Salt+Light will have canonization covered

By 
  • October 4, 2010

 

Brother André Salt and LightTORONTO - Every time Sébastian Lacroix visits St. Joseph’s Oratory in Montreal, he pays a visit to the Votive Chapel.

“Just being there for me is inspiring and you realize there’s a big story to tell: the story of Brother André but also Brother André’s dream that continues today,” he said, referring to the soon-to-be canonized Canadian’s dream of building the Oratory.

Brother André’s story is captured in two documentaries (an English and French version) created by Salt + Light Television that offer a biographical look at Brother André’s life and legacy in time for his Oct. 17 canonization, said Lacroix, producer of the French version.

The English version is titled God’s Doorman: Saint André of Montreal, while the French version is called Portier de Dieu: Saint André de Montréal.

“We’re also looking at why he’s relevant for people today — especially young people,” said Mary Rose Bacani, producer of God’s Doorman.

“Young people have a lot to say about somebody who’s authentic and somebody who’s so simple and doesn’t rely on titles, money and fame to live a life worthy of being held up.”

But although the Oratory plays an important part in the documentaries, the scope of filming reached far beyond Montreal. It also took the filmmakers to Oregon, Indiana and New Hampshire in the United States and London, Ont. And filming was done in Rome without the filmmakers present.

Some of the people interviewed include Cardinal Jean-Claude Turcotte, archbishop of Montreal, Françoise Deroy-Pineau, one of Brother André’s biographers, and Fr. Benoit Lacroix, a Dominican priest, among numerous others.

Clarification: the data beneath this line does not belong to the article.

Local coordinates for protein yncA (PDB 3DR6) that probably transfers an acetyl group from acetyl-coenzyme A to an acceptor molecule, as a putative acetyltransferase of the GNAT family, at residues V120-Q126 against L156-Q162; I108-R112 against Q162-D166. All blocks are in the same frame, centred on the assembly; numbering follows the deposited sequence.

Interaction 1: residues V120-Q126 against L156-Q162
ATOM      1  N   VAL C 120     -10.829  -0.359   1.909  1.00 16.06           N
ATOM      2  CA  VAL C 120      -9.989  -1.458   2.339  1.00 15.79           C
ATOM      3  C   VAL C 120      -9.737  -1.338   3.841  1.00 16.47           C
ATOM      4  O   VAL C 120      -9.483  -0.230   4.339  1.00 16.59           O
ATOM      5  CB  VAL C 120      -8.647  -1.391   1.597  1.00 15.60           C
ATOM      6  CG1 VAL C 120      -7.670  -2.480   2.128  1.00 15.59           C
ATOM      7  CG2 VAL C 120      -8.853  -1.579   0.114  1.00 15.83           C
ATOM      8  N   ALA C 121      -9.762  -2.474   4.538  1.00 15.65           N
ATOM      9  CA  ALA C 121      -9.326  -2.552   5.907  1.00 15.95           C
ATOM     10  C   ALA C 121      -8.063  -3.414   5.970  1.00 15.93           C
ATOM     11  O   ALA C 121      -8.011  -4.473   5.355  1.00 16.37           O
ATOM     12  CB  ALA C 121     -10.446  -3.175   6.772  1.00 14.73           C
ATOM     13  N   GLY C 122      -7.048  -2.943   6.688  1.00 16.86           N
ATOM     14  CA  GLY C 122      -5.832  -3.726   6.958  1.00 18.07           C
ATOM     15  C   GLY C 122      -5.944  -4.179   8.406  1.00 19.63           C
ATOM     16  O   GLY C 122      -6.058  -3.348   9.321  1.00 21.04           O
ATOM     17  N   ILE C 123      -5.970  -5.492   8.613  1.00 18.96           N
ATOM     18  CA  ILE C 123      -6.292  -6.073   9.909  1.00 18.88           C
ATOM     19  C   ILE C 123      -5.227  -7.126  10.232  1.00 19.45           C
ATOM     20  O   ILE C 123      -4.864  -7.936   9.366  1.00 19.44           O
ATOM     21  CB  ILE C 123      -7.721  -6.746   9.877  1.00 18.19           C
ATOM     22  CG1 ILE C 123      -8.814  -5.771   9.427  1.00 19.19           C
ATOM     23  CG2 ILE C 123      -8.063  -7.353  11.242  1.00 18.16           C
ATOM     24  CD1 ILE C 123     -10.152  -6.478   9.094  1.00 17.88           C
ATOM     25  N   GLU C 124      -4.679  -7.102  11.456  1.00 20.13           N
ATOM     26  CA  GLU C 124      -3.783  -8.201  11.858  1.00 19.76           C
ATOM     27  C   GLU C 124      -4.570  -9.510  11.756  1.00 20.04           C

Filming wasn’t without its challenges, Bacani said. The shooting in Montreal, for example, was all done in a period of 10 days.

“The biggest challenge in Montreal was the language barrier,” said Bacani, who isn’t fluent in French.

Despite the ups and downs, she stayed focused on making sure the story was told in a way that Brother André would want.

“It was not so much focusing on him and how great he is but on drawing people to God and the wonders He can do with a simple man and his little life. That gives me great comfort to have worked on this project.”

Lacroix said that Brother André was a classic example of a French Canadian in the second half of the 19th century, something that gave Lacroix a strong connection with his religious heritage as a Catholic raised in Quebec.

“He’s really rooted in the faith of our ancestors. He inherited a special devotion to the Holy Family, in particular St. Joseph... and that heritage is still present today,” he said. “It has to be transmitted and passed on and I believe through him we can do that.”

In both the English and French versions, Lacroix said emphasis is put on the importance of the lay people who helped him.

“It’s important in Quebec to remind them that, yes, it was Brother André’s project but it was through lay people that (St. Joseph’s Oratory) was built, otherwise, it would have never happened.”

Salt+Light’s coverage begins on Oct. 16 (all times ET) at 7 p.m. with evening Mass from the Crypt of St. Joseph’s Oratory (in French) followed at 8:45 with broadcast of a candlelight prayer vigil. Portier de Dieu: Saint André de Montréal premieres at 9:30 p.m.

On Oct. 17, the day of canonization, the live Mass will be broadcast at 3:45 a.m. in French, and again in English at 10 a.m. At 9 p.m. will be the premiere of God’s Doorman.

On Oct. 30, the Thanksgiving Mass at 2 p.m. from Montreal will be carried live.

 

 


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